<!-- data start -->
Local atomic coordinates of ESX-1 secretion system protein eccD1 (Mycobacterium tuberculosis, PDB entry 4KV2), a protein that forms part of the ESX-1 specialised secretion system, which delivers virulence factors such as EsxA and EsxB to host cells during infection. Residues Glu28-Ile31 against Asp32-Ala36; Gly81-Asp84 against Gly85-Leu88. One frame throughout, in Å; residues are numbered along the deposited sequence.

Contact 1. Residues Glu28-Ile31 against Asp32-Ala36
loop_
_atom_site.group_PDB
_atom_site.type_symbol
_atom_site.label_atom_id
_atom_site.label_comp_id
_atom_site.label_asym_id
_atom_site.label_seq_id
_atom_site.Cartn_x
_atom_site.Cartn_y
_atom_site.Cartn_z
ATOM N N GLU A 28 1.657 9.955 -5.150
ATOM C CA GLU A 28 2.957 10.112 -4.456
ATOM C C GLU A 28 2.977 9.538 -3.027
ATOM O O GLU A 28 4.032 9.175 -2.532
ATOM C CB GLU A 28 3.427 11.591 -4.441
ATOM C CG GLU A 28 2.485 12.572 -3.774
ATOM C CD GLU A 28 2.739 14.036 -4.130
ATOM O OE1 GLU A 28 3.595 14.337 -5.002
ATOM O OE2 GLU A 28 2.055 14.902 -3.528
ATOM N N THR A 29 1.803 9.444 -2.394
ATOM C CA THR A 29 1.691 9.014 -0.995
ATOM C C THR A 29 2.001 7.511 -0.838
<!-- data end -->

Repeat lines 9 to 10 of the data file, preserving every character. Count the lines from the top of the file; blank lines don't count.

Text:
_atom_site.label_seq_id
_atom_site.Cartn_x